Christmas Baking Begins

 I started my Christmas baking yesterday and made things that need to sit for a time to allow their flavors to develop. Pfeffernusse are an old German favorite.  You might have eaten these store bought before but homemade is definitely better when it comes to these cookies.


  • 1/4 cup dark molasses (not blackstrap)
  • 1/4 cup honey
  • 6 tablespoons white granulated sugar
  • 1 teaspoon ground cinnamon
  • 1/2 teaspoon ground cardamom
  • 1/2 teaspoon ground ginger
  • 1/2 teaspoon ground white pepper
  • 1/4 teaspoon ground allspice
  • 1/4 teaspoon ground cloves
  • 1/4 teaspoon ground nutmeg
  • 1/4 teaspoon salt
  • 2 tablespoon whole milk, cold from the refrigerator
  • 1 teaspoon baking soda
  • 1 large egg, cold from the refrigerator
  • 2 1/2 cup all-purpose flour

For the glaze:

  • 1 cup powdered sugar, sifted
  • 1 tablespoon lemon juice
  • 1 tablespoon water



1 Preheat your oven to 375ºF and line a baking sheet with parchment paper or silicon baking mat.

2 Make the cookie dough: Warm the molasses, honey, and sugar in a medium-sized saucepan, stirring occasionally, until the sugar is dissolved.

Remove the pan from heat and stir in the spices and salt. Let cool until just warm to the touch.

Stir in the milk, baking soda, and egg. Add the flour and stir until most of the flour is absorbed. Using your hands, knead the dough until the remaining flour is incorporated.

3 Shape the cookies: Pinch off about a teaspoon of dough and roll a 1-inch ball. Place on the prepared baking sheet and repeat with the remaining dough, spacing the balls of dough 1-inch apart from each other.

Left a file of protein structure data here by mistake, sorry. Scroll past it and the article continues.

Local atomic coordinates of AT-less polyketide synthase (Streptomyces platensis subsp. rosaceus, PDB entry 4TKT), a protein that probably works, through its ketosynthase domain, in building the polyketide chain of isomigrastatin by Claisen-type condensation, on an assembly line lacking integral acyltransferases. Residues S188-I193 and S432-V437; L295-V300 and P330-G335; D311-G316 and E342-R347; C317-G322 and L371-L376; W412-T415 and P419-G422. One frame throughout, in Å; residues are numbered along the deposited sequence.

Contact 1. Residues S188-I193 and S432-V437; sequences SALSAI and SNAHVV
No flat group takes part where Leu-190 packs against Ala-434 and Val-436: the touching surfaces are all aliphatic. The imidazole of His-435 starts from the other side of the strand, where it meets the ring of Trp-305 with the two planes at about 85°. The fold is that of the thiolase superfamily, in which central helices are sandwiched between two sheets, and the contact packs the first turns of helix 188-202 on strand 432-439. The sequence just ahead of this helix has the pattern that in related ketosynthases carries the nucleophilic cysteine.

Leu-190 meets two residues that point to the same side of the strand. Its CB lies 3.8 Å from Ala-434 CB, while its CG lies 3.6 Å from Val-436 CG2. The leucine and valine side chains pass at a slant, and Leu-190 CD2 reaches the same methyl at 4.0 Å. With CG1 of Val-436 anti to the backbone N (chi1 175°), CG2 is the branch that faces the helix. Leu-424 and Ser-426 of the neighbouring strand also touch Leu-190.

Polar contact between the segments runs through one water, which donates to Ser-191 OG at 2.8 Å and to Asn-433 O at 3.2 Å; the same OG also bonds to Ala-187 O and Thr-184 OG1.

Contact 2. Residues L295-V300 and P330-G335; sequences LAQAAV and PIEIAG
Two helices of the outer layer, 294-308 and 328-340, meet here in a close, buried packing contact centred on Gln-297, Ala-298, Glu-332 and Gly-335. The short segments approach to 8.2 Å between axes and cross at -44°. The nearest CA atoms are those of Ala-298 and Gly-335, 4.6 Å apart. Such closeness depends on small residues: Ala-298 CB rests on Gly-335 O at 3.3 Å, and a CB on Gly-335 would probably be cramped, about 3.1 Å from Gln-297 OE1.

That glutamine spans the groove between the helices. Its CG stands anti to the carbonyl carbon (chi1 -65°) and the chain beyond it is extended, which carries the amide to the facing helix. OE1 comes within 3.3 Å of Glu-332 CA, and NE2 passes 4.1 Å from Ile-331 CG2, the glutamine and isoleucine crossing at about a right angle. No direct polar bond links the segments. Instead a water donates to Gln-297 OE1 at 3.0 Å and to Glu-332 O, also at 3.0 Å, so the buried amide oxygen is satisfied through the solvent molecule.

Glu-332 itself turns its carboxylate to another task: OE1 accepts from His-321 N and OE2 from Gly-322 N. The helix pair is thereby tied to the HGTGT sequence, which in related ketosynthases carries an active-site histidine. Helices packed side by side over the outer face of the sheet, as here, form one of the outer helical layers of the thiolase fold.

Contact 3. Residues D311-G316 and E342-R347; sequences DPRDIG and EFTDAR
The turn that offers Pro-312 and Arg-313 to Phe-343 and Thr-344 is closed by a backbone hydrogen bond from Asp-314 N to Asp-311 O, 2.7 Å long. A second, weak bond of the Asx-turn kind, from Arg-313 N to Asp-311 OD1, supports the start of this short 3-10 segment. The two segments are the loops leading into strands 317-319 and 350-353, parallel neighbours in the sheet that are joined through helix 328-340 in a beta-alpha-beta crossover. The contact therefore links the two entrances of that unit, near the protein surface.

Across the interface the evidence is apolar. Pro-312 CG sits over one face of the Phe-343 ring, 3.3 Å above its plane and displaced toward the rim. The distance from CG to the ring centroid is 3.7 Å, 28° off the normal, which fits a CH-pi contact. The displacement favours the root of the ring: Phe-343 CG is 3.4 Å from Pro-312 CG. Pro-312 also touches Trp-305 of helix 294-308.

4 Bake in the oven for 9 to 11 minutes, or until the bottom of the cookies are just starting to brown.

5 Stir together the powdered sugar, lemon juice, and water to make the glaze.

6 Glaze the cookies: Once the cookies are done baking, pull the pan out of the oven and brush the hot cookies with the glaze, making sure to cover as much of the tops and sides as possible. Don’t worry if some of the glaze drips onto the baking sheet.

Let the cookies cool on the baking sheet until the glaze is dry to the touch, then move to a cooling rack. The cookies improve (the spices mellow and the texture softens) after a day or two in a sealed airtight container.


I also made my mincemeat.  I always make this using baking grade suet but could not get it this year due to covid quarantine so I subbed butter and Crisco.  I also was short on some other ingredients and ended up adding more nuts, dates and figs.  I think I might like this version more than my old recipe.  If you want to give it a go, you can see the recipe and step by step here:

Since I won't be having any big parties or much of a normal Christmas, I am going to take my time and try to make the best cookie trays I've ever made. I think people can use some special Christmas cheer this year.


Jan said…
I just love mincemeat cookies and pie. So did my FIL. I'll never forget the first time I took mincemeat cookies to their house for Christmas. He asked how I knew he liked them. I said I didn't but that they were my favorite and my mother made them a lot when I was growing up. She used to bake dozens and give to the neighbors. I remember going up and down the street delivering them with her. Well on Christmas eve that year he bought a mincemeat pie and told me it was just for him and I. I was so excited, I had not had that pie for a very long time. It was a special sweet that we shared each year. I miss him. Haven't had a good mincemeat pie in years.
The recipients of your cookie trays are going to be in for a real treat.
Can Your cookie trays be better than what they already are? :-)

Have a great day!

Mike said…
When you send me my cookies, don't forget to pack them carefully. I don't want broken cookies!
I wish I had your energy!
Guillaume said…
'Tis the season to be eating and stuffing oneself. I envy your skills as a baker.
Rain said…
Wow those Pfeffernusse look delicious! I have to start my Christmas baking soon!